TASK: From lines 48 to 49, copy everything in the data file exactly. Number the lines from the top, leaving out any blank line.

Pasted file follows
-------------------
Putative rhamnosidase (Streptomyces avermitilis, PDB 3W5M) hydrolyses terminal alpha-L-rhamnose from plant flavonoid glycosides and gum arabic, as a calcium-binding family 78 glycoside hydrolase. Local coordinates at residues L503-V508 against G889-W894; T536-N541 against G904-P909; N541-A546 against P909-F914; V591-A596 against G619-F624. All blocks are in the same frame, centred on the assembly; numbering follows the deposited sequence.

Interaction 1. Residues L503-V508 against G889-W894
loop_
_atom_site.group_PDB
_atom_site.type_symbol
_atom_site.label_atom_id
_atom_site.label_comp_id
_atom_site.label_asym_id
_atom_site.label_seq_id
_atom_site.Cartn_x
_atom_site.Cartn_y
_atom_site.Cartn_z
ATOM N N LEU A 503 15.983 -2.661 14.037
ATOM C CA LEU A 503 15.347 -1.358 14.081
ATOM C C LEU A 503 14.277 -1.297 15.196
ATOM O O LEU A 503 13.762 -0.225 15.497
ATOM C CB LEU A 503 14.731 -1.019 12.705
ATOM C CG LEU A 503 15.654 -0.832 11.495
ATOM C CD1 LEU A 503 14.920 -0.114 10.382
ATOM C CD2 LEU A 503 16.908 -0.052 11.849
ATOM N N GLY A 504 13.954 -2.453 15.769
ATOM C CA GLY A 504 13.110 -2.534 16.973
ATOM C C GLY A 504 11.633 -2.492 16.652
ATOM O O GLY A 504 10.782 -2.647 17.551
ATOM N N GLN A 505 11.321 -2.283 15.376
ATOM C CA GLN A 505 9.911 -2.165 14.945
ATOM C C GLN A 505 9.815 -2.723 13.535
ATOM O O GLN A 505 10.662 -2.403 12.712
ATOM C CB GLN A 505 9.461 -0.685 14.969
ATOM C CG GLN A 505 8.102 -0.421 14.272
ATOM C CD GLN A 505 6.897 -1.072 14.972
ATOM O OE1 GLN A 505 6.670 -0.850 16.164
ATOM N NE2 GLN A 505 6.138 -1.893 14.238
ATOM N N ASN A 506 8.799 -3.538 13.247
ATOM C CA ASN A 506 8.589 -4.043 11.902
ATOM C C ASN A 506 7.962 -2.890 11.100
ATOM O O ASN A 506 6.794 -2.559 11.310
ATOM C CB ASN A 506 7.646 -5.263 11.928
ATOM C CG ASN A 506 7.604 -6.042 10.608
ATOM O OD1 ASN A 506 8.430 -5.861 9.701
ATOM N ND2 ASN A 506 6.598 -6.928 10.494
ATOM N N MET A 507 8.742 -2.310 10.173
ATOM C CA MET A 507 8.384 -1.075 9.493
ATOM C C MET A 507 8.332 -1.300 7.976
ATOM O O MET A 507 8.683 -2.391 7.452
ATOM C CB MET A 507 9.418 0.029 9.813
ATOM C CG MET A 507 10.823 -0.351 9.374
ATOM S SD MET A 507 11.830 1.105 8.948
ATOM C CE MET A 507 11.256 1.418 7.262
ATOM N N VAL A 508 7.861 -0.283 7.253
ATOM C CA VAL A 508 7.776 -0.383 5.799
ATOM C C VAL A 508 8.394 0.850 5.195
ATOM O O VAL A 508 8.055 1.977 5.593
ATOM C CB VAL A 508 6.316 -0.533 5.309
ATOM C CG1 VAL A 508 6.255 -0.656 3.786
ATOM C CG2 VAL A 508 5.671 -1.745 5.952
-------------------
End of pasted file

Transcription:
ATOM S SD MET A 507 11.830 1.105 8.948
ATOM C CE MET A 507 11.256 1.418 7.262